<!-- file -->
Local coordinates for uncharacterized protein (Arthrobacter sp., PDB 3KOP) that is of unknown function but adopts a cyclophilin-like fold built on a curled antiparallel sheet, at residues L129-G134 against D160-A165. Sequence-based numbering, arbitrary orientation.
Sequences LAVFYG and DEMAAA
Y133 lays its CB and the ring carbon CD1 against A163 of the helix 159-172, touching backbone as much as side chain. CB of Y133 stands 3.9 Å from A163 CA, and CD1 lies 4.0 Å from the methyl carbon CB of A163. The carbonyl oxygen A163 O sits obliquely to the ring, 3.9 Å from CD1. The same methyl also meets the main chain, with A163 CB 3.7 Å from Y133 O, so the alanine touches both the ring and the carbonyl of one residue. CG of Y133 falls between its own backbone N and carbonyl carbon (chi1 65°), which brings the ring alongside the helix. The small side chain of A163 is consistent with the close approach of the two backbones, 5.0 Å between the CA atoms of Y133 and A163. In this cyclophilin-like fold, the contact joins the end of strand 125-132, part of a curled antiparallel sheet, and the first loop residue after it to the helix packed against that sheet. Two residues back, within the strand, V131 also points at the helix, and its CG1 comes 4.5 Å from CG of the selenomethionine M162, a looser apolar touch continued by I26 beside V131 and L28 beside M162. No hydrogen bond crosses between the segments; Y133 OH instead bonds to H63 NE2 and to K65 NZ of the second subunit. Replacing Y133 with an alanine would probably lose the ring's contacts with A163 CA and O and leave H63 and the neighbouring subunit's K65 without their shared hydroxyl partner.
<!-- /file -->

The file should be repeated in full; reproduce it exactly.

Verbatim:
Local coordinates for uncharacterized protein (Arthrobacter sp., PDB 3KOP) that is of unknown function but adopts a cyclophilin-like fold built on a curled antiparallel sheet, at residues L129-G134 against D160-A165. Sequence-based numbering, arbitrary orientation.
Sequences LAVFYG and DEMAAA
Y133 lays its CB and the ring carbon CD1 against A163 of the helix 159-172, touching backbone as much as side chain. CB of Y133 stands 3.9 Å from A163 CA, and CD1 lies 4.0 Å from the methyl carbon CB of A163. The carbonyl oxygen A163 O sits obliquely to the ring, 3.9 Å from CD1. The same methyl also meets the main chain, with A163 CB 3.7 Å from Y133 O, so the alanine touches both the ring and the carbonyl of one residue. CG of Y133 falls between its own backbone N and carbonyl carbon (chi1 65°), which brings the ring alongside the helix. The small side chain of A163 is consistent with the close approach of the two backbones, 5.0 Å between the CA atoms of Y133 and A163. In this cyclophilin-like fold, the contact joins the end of strand 125-132, part of a curled antiparallel sheet, and the first loop residue after it to the helix packed against that sheet. Two residues back, within the strand, V131 also points at the helix, and its CG1 comes 4.5 Å from CG of the selenomethionine M162, a looser apolar touch continued by I26 beside V131 and L28 beside M162. No hydrogen bond crosses between the segments; Y133 OH instead bonds to H63 NE2 and to K65 NZ of the second subunit. Replacing Y133 with an alanine would probably lose the ring's contacts with A163 CA and O and leave H63 and the neighbouring subunit's K65 without their shared hydroxyl partner.